[uh-pahsh, uh-pash; French a-pash]
noun, plural apaches [uh-pah-shiz, uh-pash-iz; French a-pash] .
a Parisian gangster, rowdy, or ruffian.

1735–45, Americanism; < French: Apache

Dictionary.com Unabridged


[uh-pach-ee] .
noun, plural Apaches (especially collectively) Apache.
a member of an Athabaskan people of the southwestern U.S.
any of the several Athabaskan languages of Arizona and the Rio Grande basin.
Military. a two-man U.S. Army helicopter designed to attack enemy armor with rockets or a 30mm gun and equipped for use in bad weather and in darkness.

1915–20; < Mexican Spanish, perhaps < Zuni ʔa·paču Navajos, presumably applied formerly to the Apacheans (Navajos and Apaches) generally

Dictionary.com Unabridged
Based on the Random House Dictionary, © Random House, Inc. 2014.
Cite This Source Link To apaches
World English Dictionary
apache (əˈpɑːʃ, -ˈpæʃ, French apaʃ)
a Parisian gangster or ruffian
[from French: Apache]

Apache (əˈpætʃɪ)
n , Apaches, Apache
1.  a member of a North American Indian people, formerly nomadic and warlike, inhabiting the southwestern US and N Mexico
2.  the language of this people, belonging to the Athapascan group of the Na-Dene phylum
[from Mexican Spanish, probably from Zuñi Apachu, literally: enemy]

Collins English Dictionary - Complete & Unabridged 10th Edition
2009 © William Collins Sons & Co. Ltd. 1979, 1986 © HarperCollins
Publishers 1998, 2000, 2003, 2005, 2006, 2007, 2009
Cite This Source
Word Origin & History

1745, from Amer.Sp. (1598), probably from Yavapai (a Yuman language) 'epache "people." Sometimes derived from Zuni apachu "enemy" (cf. F.W. Hodge, "American Indians," 1907), but this seems to have been the Zuni name for the Navajo. Fr. journalistic sense of "Parisian gangster or thug" first attested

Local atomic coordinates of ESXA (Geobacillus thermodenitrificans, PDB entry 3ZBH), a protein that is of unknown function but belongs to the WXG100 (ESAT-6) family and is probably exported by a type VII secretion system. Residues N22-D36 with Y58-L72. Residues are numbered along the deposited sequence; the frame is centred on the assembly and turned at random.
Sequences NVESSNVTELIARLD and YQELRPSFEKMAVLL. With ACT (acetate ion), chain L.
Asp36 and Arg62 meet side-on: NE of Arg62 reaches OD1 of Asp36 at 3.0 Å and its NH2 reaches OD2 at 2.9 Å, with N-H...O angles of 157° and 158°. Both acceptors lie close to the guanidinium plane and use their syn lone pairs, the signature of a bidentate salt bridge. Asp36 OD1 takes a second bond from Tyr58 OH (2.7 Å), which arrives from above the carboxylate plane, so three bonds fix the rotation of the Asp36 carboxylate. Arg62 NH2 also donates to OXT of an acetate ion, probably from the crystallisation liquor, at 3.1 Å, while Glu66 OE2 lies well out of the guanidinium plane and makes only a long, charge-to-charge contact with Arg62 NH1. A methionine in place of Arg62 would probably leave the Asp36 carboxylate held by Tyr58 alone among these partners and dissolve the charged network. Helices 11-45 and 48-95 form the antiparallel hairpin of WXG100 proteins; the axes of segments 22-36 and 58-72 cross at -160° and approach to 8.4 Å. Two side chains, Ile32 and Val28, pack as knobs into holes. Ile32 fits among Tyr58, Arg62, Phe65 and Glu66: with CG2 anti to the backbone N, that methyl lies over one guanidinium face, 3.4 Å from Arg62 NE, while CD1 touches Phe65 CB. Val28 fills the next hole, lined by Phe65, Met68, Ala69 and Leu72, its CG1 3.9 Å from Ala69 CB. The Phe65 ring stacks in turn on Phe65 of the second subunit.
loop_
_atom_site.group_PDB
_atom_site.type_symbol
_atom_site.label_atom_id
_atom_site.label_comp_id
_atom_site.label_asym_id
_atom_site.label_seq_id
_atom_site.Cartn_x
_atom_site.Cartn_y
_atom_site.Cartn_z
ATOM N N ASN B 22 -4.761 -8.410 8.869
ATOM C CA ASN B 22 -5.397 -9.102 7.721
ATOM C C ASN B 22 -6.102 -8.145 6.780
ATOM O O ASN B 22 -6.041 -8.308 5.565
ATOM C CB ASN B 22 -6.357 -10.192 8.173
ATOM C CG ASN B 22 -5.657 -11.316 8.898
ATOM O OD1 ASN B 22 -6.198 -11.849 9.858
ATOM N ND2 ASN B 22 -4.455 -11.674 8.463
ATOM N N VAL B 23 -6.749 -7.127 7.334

1902. Apache dance was the WWI-era equivalent of 1990s' brutal "slam dancing." Fenimore Cooper's Indian novels were enormously popular in Europe throughout the 19c., and comparisons of Cooper's fictional Indian ways in the wilderness and underworld life in European cities go back ro Dumas' "Les Mohicans de Paris" (1854-1859). It is probably due to the imitations of Cooper (amounting almost to plagiarisms) by Ger. author Karl May (1842-1912), that Apaches replaced Mohicans in popular imagination.
Online Etymology Dictionary, © 2010 Douglas Harper
Cite This Source
American Heritage
Cultural Dictionary
Apaches [(uh-pach-eez)]

A tribe of Native Americans who live in the southwestern United States. Geronimo was an Apache.

The American Heritage® New Dictionary of Cultural Literacy, Third Edition
Copyright © 2005 by Houghton Mifflin Company.
Published by Houghton Mifflin Company. All rights reserved.
Cite This Source
American Heritage
Abbreviations & Acronyms
acute physiology and chronic health evaluation
The American Heritage® Abbreviations Dictionary, Third Edition
Copyright © 2005 by Houghton Mifflin Company.
Published by Houghton Mifflin Company. All rights reserved.
Cite This Source
Related Words
Copyright © 2014 Dictionary.com, LLC. All rights reserved.
  • Please Login or Sign Up to use the Recent Searches feature